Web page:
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Google is using machine learning to sort good apps from bad on the Play Store

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Security on Android has always been a challenge for Google due to the operating system’s open nature. But in recent years, the company has been gaining ground in its fight against malware and exploits, thanks in part to the use of machine learning and AI to spot problem apps before users install them. Today, the company has described in detail how it’s using one technique — known as peer grouping — to help keep the Play Store purely playful.

Peer grouping is a pretty simple idea. By comparing data about apps that perform similar tasks, say Google’s engineers, they can identify the ones with something to hide. If you’re looking at a group of 20 calculator apps, for example, the app that is asking for permission to access your microphone, location, and phone book is probably up to no good. Google’s new system flags it automatically, and security engineers then swoop in for a closer look.

Google is using machine learning to group apps by function and spot the bad apples.
 Image: Google

With machine learning, Google can use peer grouping to scan apps that are being loaded on to the Play Store en masse. A range of metrics are used to group apps into clusters, including their description, their metadata (how big the file size is for example), and statistics like how many times they’ve been installed. A new peer group is created for each app, as Google says using set categories — like “productivity” and “games” — are “too coarse and inflexible” to follow the changing distinctions of the app world. Similarly, grouping them by hand would take too long. Once grouped, the bad apples can be picked out of the barrel.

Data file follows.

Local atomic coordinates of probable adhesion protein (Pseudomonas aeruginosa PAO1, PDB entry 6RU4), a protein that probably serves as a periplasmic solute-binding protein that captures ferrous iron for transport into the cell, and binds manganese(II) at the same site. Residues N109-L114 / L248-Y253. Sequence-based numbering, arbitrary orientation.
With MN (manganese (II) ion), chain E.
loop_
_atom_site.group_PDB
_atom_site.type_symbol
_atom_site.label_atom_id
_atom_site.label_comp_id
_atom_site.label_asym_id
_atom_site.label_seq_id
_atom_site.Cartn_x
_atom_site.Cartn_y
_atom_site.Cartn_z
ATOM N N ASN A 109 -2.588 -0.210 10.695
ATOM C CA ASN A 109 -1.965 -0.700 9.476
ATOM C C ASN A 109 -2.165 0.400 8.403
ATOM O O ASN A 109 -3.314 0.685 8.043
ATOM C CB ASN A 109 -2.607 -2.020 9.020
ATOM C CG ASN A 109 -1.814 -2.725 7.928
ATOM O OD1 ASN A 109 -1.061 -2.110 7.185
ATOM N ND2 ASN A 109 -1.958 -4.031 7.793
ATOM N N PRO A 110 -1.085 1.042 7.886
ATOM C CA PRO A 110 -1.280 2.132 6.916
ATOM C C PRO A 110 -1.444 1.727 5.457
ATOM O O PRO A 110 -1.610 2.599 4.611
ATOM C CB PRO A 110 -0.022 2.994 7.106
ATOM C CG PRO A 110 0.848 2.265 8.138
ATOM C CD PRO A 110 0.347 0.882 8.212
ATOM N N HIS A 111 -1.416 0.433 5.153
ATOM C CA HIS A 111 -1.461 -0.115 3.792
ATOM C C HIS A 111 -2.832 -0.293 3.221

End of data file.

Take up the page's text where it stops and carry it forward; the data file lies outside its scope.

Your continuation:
“We focus on signals that can negatively affect user privacy, such as permission requests that are not related to core app functionality, and the actual, observed behaviors,” explains Martin Pelikan of Google’s security and privacy team over email. “For example, a flashlight app might not need access to address book of the user or the precise hardware identifier of a user’s phone. The same might hold for many other apps, such as ‘mirror’ apps that turns on a device’s front-facing camera.”

Techniques like this seem to be making a difference for Google. In its most recent annual Android security review, the percentage of users who had installed harmful apps from the official Play Store fell from 0.15 percent in 2015 to 0.05 percent in 2016.

However, data from that same review highlights the fact that Google has to watch more vectors of attack than just the official channels. Many users — particularly those in China — install Android apps from alternative app stores, which the company doesn’t have control over. And when taking these into account, the number of individuals installing bad apps actually rose slightly, from 0.5 percent in 2015 to 0.7 percent in 2016. Machine learning, it seems, can only do so much.

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